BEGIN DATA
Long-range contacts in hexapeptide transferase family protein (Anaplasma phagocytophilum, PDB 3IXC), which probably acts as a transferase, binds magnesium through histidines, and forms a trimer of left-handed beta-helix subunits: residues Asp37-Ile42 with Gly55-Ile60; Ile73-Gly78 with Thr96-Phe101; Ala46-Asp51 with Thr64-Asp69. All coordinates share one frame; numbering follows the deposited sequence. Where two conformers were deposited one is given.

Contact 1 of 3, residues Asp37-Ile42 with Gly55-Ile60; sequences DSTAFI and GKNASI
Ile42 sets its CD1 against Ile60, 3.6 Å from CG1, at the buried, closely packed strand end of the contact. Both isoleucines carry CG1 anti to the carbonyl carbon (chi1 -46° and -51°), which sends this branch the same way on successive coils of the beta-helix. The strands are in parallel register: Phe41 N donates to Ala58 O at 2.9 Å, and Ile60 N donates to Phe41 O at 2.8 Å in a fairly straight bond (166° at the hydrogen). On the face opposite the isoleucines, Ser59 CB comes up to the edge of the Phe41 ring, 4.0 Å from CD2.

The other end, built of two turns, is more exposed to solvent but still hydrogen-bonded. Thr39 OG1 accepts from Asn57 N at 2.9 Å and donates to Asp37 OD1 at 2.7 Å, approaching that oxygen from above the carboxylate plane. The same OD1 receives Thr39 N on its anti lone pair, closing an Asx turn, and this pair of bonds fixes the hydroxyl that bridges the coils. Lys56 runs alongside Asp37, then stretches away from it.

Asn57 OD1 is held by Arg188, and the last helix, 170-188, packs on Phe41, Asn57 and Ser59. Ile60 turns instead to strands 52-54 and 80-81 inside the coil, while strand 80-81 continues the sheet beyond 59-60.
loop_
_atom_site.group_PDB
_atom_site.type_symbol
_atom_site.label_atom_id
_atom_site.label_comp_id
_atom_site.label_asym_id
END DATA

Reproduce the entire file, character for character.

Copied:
Long-range contacts in hexapeptide transferase family protein (Anaplasma phagocytophilum, PDB 3IXC), which probably acts as a transferase, binds magnesium through histidines, and forms a trimer of left-handed beta-helix subunits: residues Asp37-Ile42 with Gly55-Ile60; Ile73-Gly78 with Thr96-Phe101; Ala46-Asp51 with Thr64-Asp69. All coordinates share one frame; numbering follows the deposited sequence. Where two conformers were deposited one is given.

Contact 1 of 3, residues Asp37-Ile42 with Gly55-Ile60; sequences DSTAFI and GKNASI
Ile42 sets its CD1 against Ile60, 3.6 Å from CG1, at the buried, closely packed strand end of the contact. Both isoleucines carry CG1 anti to the carbonyl carbon (chi1 -46° and -51°), which sends this branch the same way on successive coils of the beta-helix. The strands are in parallel register: Phe41 N donates to Ala58 O at 2.9 Å, and Ile60 N donates to Phe41 O at 2.8 Å in a fairly straight bond (166° at the hydrogen). On the face opposite the isoleucines, Ser59 CB comes up to the edge of the Phe41 ring, 4.0 Å from CD2.

The other end, built of two turns, is more exposed to solvent but still hydrogen-bonded. Thr39 OG1 accepts from Asn57 N at 2.9 Å and donates to Asp37 OD1 at 2.7 Å, approaching that oxygen from above the carboxylate plane. The same OD1 receives Thr39 N on its anti lone pair, closing an Asx turn, and this pair of bonds fixes the hydroxyl that bridges the coils. Lys56 runs alongside Asp37, then stretches away from it.

Asn57 OD1 is held by Arg188, and the last helix, 170-188, packs on Phe41, Asn57 and Ser59. Ile60 turns instead to strands 52-54 and 80-81 inside the coil, while strand 80-81 continues the sheet beyond 59-60.
loop_
_atom_site.group_PDB
_atom_site.type_symbol
_atom_site.label_atom_id
_atom_site.label_comp_id
_atom_site.label_asym_id